From Hook to Book

Archive for the tag “The Writing Life”

No Small Shame – The Dreaded Edit

The dreaded round one edit for my novel wasn’t so bad! After all!

I wasn’t sure what to expect for my first novel-length edit. My previously published work has either been short fiction for children that I can truthfully say had very few changes made to the words, or short stories published in anthologies and literary magazines that were all edited in-house with no input from me. So I wasn’t sure what to expect, other than that the publisher had said that the manuscript didn’t require a full structural edit.

I was still a tad nervous before the files arrived. What if the freelance editor had different ideas? What if she wanted major changes? What if she didn’t get my book? What if she hated it? You know the type of paranoid writer thoughts fuelled by an over-zealous imagination.

Well the editor’s files duly did arrive. A huge sigh of relief could be heard as I read her report. There were some lovely words expressed ie: compelling narrative; strong protagonist, distinctive voice; highly engaging; nuanced view of human frailty, complexity of character etc. All wonderful positives to read and very reassuring to a debut novelist.

The editor provided a structural analysis and made some suggestions for better establishing some of the settings ie: where they were located in relation to other places, the mileage and time distances etc.

I also needed to do some more work on a couple of the minor characters to give ‘a stronger sense of who they are—both independently’ of my main character ‘and outside of their narrative function’. Though this involved careful thought, words-wise it only really entailed adding a few lines apiece, but these truly made a difference and either brought in or strengthened existing character traits or backstory in subtle but important ways.

I then had to tackle the issue of my ‘unwieldy syntax’. As mentioned in a previous post, the voice of my novel is distinctive and my unwieldy syntax the narrative style. But, along with the editor, I do want the prose to be readable. So a delicate dance ensued where I had to make some tricky decisions, to simplify or not to simplify. In many cases, I rewrote the sentence. Hopefully it will still be highly readable and yet still retain its unique voice.

Though I know my edit was not overly onerous as many edits can reportedly be, and I was very fortunate to be given a very reasonable deadline, being a bit on the conscientious side, I took my full allotted time to get it back. And, because I’m running behind in keeping up with my blog posts on this last intense leg of the journey From Hook to Book, before I could blog about the first round edit, the second round arrived.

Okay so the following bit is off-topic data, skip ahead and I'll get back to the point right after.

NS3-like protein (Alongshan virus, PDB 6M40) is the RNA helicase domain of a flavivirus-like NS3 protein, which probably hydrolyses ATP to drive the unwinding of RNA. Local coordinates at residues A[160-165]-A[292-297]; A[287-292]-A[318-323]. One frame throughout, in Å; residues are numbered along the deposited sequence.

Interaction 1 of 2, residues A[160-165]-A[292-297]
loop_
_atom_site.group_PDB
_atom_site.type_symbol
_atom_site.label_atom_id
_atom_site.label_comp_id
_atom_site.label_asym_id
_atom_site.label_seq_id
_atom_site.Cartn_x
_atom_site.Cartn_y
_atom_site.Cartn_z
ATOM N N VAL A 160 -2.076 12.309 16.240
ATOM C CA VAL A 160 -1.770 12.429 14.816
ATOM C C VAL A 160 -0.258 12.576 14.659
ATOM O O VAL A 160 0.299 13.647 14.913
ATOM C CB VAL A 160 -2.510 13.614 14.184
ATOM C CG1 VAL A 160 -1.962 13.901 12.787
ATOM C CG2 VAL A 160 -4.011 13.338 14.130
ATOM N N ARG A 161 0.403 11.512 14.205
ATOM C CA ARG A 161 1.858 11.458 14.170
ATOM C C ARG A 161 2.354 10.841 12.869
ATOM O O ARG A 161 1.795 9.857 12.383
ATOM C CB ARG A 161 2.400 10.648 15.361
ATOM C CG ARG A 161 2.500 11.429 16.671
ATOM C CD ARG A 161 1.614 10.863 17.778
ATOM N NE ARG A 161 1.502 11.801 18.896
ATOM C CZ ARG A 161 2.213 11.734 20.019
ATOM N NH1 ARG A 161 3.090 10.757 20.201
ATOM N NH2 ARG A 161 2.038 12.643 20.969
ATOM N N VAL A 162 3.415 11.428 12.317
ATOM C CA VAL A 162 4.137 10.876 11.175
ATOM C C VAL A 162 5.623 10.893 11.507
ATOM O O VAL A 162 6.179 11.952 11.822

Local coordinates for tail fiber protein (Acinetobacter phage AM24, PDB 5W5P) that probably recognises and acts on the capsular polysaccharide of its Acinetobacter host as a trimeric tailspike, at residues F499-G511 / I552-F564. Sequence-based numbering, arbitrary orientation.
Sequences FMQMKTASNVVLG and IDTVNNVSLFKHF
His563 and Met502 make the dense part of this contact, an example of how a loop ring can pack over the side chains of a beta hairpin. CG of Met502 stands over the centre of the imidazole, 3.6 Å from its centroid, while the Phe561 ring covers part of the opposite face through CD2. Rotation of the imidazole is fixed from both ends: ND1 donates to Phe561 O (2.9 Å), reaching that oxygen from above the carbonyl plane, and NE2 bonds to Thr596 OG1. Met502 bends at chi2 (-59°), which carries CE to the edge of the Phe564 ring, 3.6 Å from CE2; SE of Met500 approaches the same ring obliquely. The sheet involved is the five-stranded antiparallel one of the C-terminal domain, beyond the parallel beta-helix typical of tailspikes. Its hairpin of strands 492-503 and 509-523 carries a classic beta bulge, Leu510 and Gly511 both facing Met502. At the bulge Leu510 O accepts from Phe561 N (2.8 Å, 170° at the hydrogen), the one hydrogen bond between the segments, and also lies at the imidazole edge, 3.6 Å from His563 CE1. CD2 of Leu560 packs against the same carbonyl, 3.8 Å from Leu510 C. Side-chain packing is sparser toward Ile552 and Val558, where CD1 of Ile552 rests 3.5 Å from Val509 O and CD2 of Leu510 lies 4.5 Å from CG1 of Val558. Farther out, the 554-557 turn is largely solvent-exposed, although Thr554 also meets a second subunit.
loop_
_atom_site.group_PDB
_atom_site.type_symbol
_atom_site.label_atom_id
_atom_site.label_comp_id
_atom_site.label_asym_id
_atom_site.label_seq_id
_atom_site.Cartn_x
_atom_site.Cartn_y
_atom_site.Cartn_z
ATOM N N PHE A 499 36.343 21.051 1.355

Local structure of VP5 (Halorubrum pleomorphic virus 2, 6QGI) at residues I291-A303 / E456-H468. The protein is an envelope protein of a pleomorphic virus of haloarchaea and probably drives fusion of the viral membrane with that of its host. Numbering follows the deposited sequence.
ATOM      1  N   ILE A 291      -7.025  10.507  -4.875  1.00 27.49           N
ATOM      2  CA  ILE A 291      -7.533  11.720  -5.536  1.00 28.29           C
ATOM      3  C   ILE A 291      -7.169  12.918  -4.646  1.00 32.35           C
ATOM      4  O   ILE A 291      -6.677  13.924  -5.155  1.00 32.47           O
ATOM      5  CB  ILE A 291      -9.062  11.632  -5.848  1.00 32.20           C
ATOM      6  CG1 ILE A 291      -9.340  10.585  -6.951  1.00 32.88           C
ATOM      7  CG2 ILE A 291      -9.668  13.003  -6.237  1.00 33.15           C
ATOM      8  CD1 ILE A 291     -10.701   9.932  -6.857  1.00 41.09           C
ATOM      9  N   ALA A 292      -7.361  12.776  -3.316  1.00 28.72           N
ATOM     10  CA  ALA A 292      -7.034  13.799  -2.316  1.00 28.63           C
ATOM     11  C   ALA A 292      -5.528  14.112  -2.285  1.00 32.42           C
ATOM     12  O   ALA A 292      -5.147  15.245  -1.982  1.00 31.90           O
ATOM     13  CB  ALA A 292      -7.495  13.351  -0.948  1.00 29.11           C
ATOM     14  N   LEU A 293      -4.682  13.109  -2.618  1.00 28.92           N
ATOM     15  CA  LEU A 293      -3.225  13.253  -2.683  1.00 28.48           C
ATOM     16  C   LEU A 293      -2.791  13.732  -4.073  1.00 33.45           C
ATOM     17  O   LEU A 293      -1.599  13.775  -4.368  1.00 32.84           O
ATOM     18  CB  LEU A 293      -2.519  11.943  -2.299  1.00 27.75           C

It was all very straightforward. For me, the hard part was sending it back once it was done. The terror of knowing that once I pressed send, it was gone and unchangeable. The next time I would see the manuscript, it would be typeset and at proofreading stage. I would then not be permitted to make any changes unless they were true errors. Terrifying! Of course, I met the round two deadline, but I didn’t press send until the very last day!

And then I promptly got sick. A bug I couldn’t beat and a cough that wouldn’t go for six whole weeks. So I guess the edit was more stressful on me than I’d thought.

I learned so much through the process though, particularly the fascinating difference it made in adding some tiny details that expanded my minor characters and gave a deeper insight into their backstories in such small but significant ways. We writers are so blessed to have editors.

Now back to work. Guess what’s just arrived – yep, the proofread round. I know I’m going to have to sit on my hands and fight the urge to fiddle, unless I find a real, actual error.

But it’s all happening and getting so exciting! The book is in sight.

Stay tuned for a cover reveal. It’s going to be any day now!

HNSA Colleen McCullough Residency 2019

When I first saw the Historical Novel Society Australasia (HNSA) announcement of their inaugural Colleen McCullough Residency, I was blown away by the generosity of the prize and the amazing opportunity open to all eligible attendees at the 2019 HNSA Conference in Sydney last weekend.

Who wouldn’t want to spend a week on the beautiful Norfolk Island, once home and inspiration to one of our country’s most acclaimed writers? Plus airfares, transfers, hire car, tours of both the Colleen McCullough library and the island, supplied by the generous sponsors, along with the incredible bonus of staying and writing on the grounds of the McCullough estate!

I am so thrilled and excited to have been awarded the inaugural HNSA Colleen McCullough Residency for an Established Writer. AND I GET TO GO TO NORFOLK ISLAND IN FEBRUARY!!!